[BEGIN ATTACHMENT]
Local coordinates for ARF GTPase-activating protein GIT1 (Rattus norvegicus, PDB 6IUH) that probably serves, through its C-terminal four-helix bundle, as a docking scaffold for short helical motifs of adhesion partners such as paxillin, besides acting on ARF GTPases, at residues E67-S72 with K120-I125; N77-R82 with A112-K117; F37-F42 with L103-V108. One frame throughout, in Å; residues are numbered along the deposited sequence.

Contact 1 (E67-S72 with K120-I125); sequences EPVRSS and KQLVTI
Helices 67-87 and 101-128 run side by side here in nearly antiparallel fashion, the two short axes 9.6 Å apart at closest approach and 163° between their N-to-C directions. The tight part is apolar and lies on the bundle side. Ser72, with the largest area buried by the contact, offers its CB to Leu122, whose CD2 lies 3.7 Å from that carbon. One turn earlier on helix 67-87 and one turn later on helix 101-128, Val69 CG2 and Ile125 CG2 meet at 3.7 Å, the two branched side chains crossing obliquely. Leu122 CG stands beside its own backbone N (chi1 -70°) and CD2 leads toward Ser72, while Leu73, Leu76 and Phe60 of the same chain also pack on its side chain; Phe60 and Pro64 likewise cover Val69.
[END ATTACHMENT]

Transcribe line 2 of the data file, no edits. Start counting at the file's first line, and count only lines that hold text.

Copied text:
Contact 1 (E67-S72 with K120-I125); sequences EPVRSS and KQLVTI